Cusi Cram's Lifetime of Learning

Special Features   Cusi Cram's Lifetime of Learning
Playwright Cusi Cram debuts a new Off-Broadway play, A Lifetime Burning, but Cram's own life proves to be just as interesting.
Cusi Cram
Cusi Cram Photo by Aubrey Reuben


"I learned that if you're going to make memory interesting," says playwright Cusi Cram, "you kind of have to make it into a story, inevitably altering the truth in some way."

Cram is talking about her play A Lifetime Burning, which is currently being given its world premiere at Off-Broadway's Primary Stages. The plot is loosely inspired by the literary scandal surrounding Margaret Seltzer, who in 2008 wrote a fictionalized account of her life as a half-white, half-Native American foster child growing up as a Bloods gang member in South Central Los Angeles, and passed it off as a memoir — before being called out as a fraud by her own sister. The production stars Jennifer Westfeldt as Emma, a trust fund kid who trades truth for a hefty advance, and Christina Kirk as her angry sister, who may or may not expose her.

When the Seltzer tale broke, Cram happened to be taking a course on writing memoirs, so the tale struck a chord. "There was so much crazy in that story. It sort of obsessed me." She kept asking herself, "How would this happen?"

Cram admits that she, herself, is in the early stages of working on something she is "loathe to call a memoir." (Her actual response was, "You know…I would say…you know…uh…yeah.") If she completes it, she won't have to fabricate any facts to create an interesting read, for Cram has a real back story that rivals any work of fiction. At 13, the 5-foot-9-inch brunette became the youngest model ever signed to the famed Wilhelmina agency. People magazine profiled her, and she appeared in the pages of Seventeen and Interview magazines.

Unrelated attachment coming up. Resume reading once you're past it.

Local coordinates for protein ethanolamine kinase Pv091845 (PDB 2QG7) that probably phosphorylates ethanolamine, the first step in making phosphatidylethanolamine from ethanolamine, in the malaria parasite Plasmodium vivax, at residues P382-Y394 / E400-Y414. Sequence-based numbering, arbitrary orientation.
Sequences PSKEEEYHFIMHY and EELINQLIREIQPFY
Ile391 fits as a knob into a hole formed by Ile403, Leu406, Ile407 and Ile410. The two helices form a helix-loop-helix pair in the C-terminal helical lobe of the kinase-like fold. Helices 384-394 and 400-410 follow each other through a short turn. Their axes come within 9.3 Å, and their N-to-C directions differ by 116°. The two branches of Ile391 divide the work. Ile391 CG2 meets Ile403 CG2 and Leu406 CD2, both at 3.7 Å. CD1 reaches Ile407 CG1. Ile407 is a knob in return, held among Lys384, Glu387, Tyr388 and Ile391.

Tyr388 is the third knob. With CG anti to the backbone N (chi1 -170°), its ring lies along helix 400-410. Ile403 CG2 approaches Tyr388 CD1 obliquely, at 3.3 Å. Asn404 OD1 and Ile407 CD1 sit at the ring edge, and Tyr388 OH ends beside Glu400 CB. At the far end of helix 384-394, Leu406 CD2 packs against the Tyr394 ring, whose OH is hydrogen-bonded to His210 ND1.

This remarkable start is not so surprising when you consider her stranger-than-fiction parentage. Mom was Lady Jeanne Campbell, the daughter of Scotland's 11th Duke of Argyll and granddaughter of the British press baron Lord Beaverbrook, and gained a more modern sort of fame by marrying the volatile novelist Norman Mailer in the early 1960s.

Jennifer Westfeldt and Cusi Cram
photo by Aubrey Reuben

Cram's dad was of Bolivian descent. (Cram has much family in Bolivia and visits often. Her name is Incan for "happy.") Her stepdad (Campbell's second husband) was John Cram III, a descendant of 19th-century robber baron and all-around scoundrel Jay Gould, who caused a financial panic in 1869 when he tried to corner the gold market. Cram quickly grew tired of modeling and moved on to acting and then, during a transition period in her twenties, to playwriting. She's been scribbling ever since, paying the bills as a longtime writer for the children's series "Arthur."

Not that her fantastical childhood ever goes away. (The People article always seems to land near the top of any Google search.) "I'm always a little wary that people would wonder if someone who was a model would write an interesting play. Nowadays, your past is always with you." Even when you make it up.

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